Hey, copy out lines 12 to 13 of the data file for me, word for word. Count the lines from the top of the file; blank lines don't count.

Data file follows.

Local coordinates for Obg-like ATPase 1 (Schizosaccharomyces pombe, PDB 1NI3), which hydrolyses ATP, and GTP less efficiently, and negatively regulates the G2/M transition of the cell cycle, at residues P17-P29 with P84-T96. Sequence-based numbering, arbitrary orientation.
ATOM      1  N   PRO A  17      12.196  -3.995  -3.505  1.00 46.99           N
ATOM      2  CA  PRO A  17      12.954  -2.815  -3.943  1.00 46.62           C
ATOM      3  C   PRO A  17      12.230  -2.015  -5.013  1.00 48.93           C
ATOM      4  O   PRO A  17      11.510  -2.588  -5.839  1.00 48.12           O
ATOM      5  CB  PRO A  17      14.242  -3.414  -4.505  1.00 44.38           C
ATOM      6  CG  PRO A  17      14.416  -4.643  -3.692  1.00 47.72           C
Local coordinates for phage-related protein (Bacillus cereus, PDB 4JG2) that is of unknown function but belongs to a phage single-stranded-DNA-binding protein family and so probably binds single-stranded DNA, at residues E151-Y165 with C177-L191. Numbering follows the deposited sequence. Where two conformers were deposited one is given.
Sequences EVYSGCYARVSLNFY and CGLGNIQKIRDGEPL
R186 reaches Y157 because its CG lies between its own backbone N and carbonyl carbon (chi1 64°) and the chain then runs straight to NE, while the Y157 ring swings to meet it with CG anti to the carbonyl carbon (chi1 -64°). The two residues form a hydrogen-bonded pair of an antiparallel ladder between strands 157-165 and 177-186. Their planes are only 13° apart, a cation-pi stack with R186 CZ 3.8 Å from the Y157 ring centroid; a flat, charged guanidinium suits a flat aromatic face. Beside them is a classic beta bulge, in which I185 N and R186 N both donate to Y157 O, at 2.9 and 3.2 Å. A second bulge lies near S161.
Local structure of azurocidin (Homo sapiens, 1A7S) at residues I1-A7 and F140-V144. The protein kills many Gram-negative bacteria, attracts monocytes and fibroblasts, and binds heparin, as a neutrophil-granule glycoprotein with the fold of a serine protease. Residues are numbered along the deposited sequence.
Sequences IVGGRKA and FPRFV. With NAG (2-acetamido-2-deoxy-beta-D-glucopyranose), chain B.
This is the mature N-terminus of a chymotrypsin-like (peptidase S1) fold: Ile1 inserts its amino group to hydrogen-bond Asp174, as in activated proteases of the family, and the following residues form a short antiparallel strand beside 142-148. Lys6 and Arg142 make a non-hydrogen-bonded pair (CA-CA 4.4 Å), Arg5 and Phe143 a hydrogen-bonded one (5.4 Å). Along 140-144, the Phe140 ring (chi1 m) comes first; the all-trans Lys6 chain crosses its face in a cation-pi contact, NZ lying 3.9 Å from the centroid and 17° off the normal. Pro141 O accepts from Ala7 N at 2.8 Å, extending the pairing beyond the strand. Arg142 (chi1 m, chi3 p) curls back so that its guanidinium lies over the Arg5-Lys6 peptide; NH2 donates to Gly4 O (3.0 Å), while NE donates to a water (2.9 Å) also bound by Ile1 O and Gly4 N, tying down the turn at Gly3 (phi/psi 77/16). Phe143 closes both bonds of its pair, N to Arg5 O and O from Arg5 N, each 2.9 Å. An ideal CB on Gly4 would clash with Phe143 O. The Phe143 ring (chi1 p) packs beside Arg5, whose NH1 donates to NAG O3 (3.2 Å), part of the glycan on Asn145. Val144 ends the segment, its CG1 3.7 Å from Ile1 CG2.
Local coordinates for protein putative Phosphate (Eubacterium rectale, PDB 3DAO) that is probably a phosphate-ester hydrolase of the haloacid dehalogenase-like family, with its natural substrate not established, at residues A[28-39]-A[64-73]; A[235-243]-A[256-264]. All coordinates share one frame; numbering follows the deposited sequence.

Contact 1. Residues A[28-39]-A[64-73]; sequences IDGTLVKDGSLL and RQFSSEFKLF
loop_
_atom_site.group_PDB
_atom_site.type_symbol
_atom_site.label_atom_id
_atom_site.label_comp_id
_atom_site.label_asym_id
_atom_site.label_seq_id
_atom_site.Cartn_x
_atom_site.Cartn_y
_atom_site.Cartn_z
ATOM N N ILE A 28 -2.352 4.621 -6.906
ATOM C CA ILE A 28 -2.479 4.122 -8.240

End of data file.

Sequences IVGGRKA and FPRFV. With NAG (2-acetamido-2-deoxy-beta-D-glucopyranose), chain B.
This is the mature N-terminus of a chymotrypsin-like (peptidase S1) fold: Ile1 inserts its amino group to hydrogen-bond Asp174, as in activated proteases of the family, and the following residues form a short antiparallel strand beside 142-148. Lys6 and Arg142 make a non-hydrogen-bonded pair (CA-CA 4.4 Å), Arg5 and Phe143 a hydrogen-bonded one (5.4 Å). Along 140-144, the Phe140 ring (chi1 m) comes first; the all-trans Lys6 chain crosses its face in a cation-pi contact, NZ lying 3.9 Å from the centroid and 17° off the normal. Pro141 O accepts from Ala7 N at 2.8 Å, extending the pairing beyond the strand. Arg142 (chi1 m, chi3 p) curls back so that its guanidinium lies over the Arg5-Lys6 peptide; NH2 donates to Gly4 O (3.0 Å), while NE donates to a water (2.9 Å) also bound by Ile1 O and Gly4 N, tying down the turn at Gly3 (phi/psi 77/16). Phe143 closes both bonds of its pair, N to Arg5 O and O from Arg5 N, each 2.9 Å. An ideal CB on Gly4 would clash with Phe143 O. The Phe143 ring (chi1 p) packs beside Arg5, whose NH1 donates to NAG O3 (3.2 Å), part of the glycan on Asn145. Val144 ends the segment, its CG1 3.7 Å from Ile1 CG2.